The third chapter teaches you about geometic shapes and perspective. About box, circles, spheres, perspective, ellipses, lines, etc.

To sum things up, I think the book gave me a start (i.e. having an idea) on how professional animators plan their animations. I actually learn more by doing the planning for my animations. To me, the most valuable page is page 31 where he shows you an actual page of his planned animation. I hope the book has more of these and less of the third chapter. However, having said that, I think Wayne is just trying to emphasize the importance of fundamental (the third chapter).

I hope this helps.

Remi
03-26-2005, 11:04 PM
I guess I never found it hard to draw stick figures...but maybe that's just me...:blush:

http://www.ryan-hagen.com/thumbssess9.jpg

Ripley
03-27-2005, 08:36 PM
Sounds like you want to do 2 things. 1) plan out your shots 2) character designs. I think they both require a different approach.

For planning out your shots all you need to get across is a rough pose, the movement, and the emotion. You can do this with a stick man and circles for eyes. Put in the pupil for eye direction and draw quick lids and brows for emotion. Sometimes I get a little more detailed if it's a certain hand pose or expression. You'll get quicker at it the more you do it and if you practise drawing people (as already suggested). Another huge help for planning your shots is acting out your shot on video. It gives you timing and subtle gestures you may not have thought of. Many animators shy away from this, but it really does make a difference. Come on now, everyone go try it... It's also easier to sketch your idea if you are drawing a freeze frame from your video reference.

Character design I think requires some study. If you are brand new into it, I'd grab Preston Blaire's book. It's basic and you can get an idea of how chars are built from simple shapes.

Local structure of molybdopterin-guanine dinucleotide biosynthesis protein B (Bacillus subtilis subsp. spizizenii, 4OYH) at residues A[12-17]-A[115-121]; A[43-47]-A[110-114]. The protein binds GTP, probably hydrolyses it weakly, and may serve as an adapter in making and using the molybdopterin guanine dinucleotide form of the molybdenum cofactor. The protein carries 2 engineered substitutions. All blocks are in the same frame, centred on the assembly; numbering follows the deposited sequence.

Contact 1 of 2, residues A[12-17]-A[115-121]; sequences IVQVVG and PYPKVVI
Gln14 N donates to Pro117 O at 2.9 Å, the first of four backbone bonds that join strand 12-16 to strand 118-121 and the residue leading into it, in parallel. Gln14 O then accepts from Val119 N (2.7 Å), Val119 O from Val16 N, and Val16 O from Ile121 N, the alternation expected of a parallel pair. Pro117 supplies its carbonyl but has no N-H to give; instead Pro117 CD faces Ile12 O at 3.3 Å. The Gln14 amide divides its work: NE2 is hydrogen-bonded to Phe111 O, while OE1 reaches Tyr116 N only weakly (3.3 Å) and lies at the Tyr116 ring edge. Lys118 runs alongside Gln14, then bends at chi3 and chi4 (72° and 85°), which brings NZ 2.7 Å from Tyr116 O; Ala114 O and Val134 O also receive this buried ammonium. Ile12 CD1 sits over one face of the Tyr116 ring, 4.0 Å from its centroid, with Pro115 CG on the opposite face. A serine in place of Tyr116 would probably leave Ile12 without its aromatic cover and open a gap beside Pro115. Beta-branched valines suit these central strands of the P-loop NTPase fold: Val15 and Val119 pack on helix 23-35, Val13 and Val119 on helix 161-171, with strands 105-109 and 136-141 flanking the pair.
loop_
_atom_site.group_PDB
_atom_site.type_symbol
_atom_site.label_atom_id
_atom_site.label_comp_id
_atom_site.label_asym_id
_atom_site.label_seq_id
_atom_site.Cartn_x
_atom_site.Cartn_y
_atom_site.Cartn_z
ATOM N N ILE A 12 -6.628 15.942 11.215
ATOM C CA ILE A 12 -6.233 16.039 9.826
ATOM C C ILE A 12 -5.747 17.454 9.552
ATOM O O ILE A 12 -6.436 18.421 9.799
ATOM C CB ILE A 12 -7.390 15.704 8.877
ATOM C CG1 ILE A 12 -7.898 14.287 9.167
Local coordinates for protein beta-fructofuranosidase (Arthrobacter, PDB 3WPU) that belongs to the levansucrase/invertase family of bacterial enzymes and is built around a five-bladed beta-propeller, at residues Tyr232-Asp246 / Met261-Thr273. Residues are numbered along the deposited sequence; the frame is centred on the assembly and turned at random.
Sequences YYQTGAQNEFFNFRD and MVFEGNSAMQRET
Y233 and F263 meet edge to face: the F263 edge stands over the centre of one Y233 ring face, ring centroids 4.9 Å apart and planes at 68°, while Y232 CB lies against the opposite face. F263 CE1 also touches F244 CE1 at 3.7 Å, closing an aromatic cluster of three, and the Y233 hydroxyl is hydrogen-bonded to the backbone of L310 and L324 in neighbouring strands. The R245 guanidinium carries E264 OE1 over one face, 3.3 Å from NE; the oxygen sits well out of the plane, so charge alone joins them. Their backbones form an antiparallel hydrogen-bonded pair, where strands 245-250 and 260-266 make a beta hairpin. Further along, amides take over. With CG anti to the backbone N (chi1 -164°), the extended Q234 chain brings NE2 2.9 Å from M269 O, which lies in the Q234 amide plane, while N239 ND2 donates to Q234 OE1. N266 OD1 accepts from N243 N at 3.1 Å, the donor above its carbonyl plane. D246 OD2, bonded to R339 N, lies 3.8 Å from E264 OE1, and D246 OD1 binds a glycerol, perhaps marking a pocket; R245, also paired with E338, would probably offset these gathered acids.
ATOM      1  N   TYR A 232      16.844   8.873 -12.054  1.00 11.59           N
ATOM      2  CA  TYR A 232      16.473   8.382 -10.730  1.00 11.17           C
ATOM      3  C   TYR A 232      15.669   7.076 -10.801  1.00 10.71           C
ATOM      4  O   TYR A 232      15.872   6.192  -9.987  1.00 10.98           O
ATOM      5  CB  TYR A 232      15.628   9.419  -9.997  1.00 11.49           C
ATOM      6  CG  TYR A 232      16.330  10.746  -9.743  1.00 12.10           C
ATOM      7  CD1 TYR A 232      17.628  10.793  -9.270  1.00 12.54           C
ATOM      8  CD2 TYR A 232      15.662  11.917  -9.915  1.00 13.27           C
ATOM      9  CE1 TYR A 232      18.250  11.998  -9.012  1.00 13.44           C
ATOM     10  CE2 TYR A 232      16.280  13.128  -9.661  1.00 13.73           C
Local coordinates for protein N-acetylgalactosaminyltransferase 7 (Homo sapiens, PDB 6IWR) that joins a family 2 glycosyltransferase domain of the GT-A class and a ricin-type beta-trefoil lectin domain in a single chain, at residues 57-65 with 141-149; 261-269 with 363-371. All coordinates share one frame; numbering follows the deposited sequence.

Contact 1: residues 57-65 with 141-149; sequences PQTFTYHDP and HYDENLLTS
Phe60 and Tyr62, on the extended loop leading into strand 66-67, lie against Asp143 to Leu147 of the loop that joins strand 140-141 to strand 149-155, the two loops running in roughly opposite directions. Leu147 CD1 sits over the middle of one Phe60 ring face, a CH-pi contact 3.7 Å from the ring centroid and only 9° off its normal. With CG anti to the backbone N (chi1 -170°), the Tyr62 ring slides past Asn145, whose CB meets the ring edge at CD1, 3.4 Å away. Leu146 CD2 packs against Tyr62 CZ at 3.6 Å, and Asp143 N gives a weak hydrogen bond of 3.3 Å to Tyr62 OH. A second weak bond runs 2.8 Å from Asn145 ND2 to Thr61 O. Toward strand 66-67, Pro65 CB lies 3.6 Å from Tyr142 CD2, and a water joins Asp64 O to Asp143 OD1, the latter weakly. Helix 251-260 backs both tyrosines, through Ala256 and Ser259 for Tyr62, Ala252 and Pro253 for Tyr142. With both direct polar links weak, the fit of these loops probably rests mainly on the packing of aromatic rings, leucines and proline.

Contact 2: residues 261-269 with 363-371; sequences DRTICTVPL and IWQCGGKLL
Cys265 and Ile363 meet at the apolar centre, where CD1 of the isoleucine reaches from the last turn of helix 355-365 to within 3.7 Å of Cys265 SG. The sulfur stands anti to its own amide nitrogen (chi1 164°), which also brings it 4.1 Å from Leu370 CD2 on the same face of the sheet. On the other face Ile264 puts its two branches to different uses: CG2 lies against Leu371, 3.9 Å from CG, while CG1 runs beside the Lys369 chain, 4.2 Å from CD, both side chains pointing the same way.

good luck,
r

OptimusDinkus
03-30-2005, 02:40 AM
well said ripley. I concur that thumbnailing is important, but drawing from life is extremely important, there are also really good tips in the animators survival guide if you can get past the rambling that goes on. I will say this, those who say they suck at drawing are really great artists (come on peeps, you know its true) and those who say they cant draw are the ones who make sloppy work (this is my experiance at least). Know the rules from life, then you can make your own rules

Layer01
03-31-2005, 06:39 AM
i find the hardest thing about drawing is when i havd an idea but i cant get it on paper and so when it comes out wrong i get frustrated and it just goes downhill from there. on the other hand if i start drawing and i think it looks good then its a fantastic feeling and i keep going with it.
i've found that to help solve the problem of not being able to get my ideas out onto paper you need to build up a reference library of sorts in your head, so lets say you want to draw a robot, and you have not drawn much you will no doubt find it hard because you do not have the images in your head to interpret and use, but say you have been drawing machines and cars and whatnot for ages you will have a knowledge of the "rules" of machines and you will be able to use that to creat something new, yet at the same time realistic in that its built of familiar bits.